Centers for Disease Control
Government organization that researches and tracks infectious diseases. Excellent source for STD and HIV/AIDS information.
National AIDS Hotline 1-800-342-AIDS
Washington State Department of Health
State department that provides information and statistics regarding public health care services.
Washington State AIDS Hotline 1-800-272-AIDS
Genital warts are caused by the human papillomavirus (HPV). They look like little bumps, usually with a rough surface, occurring near or on the genitals. Genital warts are very common in both men and women, and many people who have the virus do not have any visible warts or symptoms. Sometimes people will notice itching in the area before the warts begin to appear.
What to do if you think you have genital warts:
• Visit a health care practitioner who can diagnose the warts and who will discuss a treatment plan.
• Talk with your partner as soon as possible, and encourage him/her to be seen for an exam.
• Get regular Pap smears.
• Use condoms to try to decrease the risk of transmission of the virus.
Most cases of genital warts are not serious. Although the virus may be present for a long time, many people will not have a reoccurrence of lesions. However, HVP may increase your risk of cervical cancer. It is important to get a Pap smear every year if you have had genital warts, even if they have been removed and have not recurred.
Genital herpes is a viral infection caused by the herpes simplex virus. The initial herpes outbreak may occur within the first month of exposure to the virus, although some people may carry the virus for a long period of time without getting any lesions. The first outbreak of genital herpes is often accompanied by flu-like symptoms with small blister-like lesions around the genitals or rectum.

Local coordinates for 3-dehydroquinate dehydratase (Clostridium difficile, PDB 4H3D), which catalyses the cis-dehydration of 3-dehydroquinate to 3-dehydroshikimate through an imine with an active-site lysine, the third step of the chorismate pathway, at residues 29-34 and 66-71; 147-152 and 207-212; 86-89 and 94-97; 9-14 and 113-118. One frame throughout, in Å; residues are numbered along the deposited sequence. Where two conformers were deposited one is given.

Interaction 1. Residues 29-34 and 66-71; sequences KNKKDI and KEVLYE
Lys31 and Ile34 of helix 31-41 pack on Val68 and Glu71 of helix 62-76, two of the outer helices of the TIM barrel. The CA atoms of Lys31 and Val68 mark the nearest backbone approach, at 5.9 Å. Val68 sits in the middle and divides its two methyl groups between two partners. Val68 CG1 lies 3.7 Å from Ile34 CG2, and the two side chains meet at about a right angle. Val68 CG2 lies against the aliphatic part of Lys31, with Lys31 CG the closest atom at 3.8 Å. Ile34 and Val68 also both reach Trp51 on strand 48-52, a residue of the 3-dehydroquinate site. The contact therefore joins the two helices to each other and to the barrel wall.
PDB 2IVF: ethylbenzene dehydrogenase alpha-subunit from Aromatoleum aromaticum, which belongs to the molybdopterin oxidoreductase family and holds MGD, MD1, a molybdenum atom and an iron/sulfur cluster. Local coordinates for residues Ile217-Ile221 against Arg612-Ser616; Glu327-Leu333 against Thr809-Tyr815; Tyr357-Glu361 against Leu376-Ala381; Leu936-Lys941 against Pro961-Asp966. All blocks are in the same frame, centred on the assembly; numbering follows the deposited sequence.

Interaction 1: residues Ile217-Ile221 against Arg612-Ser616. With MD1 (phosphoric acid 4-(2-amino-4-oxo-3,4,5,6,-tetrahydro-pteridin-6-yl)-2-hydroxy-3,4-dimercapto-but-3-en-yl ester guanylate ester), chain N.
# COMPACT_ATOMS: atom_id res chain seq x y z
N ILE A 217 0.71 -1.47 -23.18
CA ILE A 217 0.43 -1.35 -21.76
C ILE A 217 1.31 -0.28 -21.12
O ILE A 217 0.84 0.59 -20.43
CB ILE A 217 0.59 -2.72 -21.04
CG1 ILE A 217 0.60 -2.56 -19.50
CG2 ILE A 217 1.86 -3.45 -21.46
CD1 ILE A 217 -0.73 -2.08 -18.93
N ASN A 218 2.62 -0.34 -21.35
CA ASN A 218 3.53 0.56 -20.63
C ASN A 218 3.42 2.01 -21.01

What to do if you think you may have herpes:
• See a health care practitioner immediately if you have any sore spots on or near
• Most practitioners will prescribe an antiviral medication to decrease the symptoms of herpes.
• Keep the affected area as clean and dry as possible.
• Do not have intercourse until the sores are completely gone and new skin has healed.
• Talk to your sexual partner(s) about herpes. Your health provider can give you tips on how to talk about herpes.
• Your partner(s) should also have an exam.
• Always use condoms during intercourse and/or dental dams during oral sex.
• Always wash your hands thoroughly after touching a sore to prevent the spread of sores.
• If you are pregnant, tell your health practitioner if you have had lesions or if you have been diagnosed with herpes.
A state-by-state listing of local support groups can be found at:
National Herpes Hotline 919-361-8488
The Centers for Disease Control: www.cdc.gov/std/herpes/stdfact-herpes.htm
National STD Hotline 1-800-227-8922
Also has information in Spanish.
HIV/STD Hotline 206-205-STDS
Herpes Hotline 206-223-3272
Herpes Support Group 206-324-3495: Bob Owen, a certified mental health counselor, has been working with people managing herpes since 1980.
University of Washington Virology Research Clinic 206-720-4340 has the latest information about new treatment, management of herpes, and clinical trials.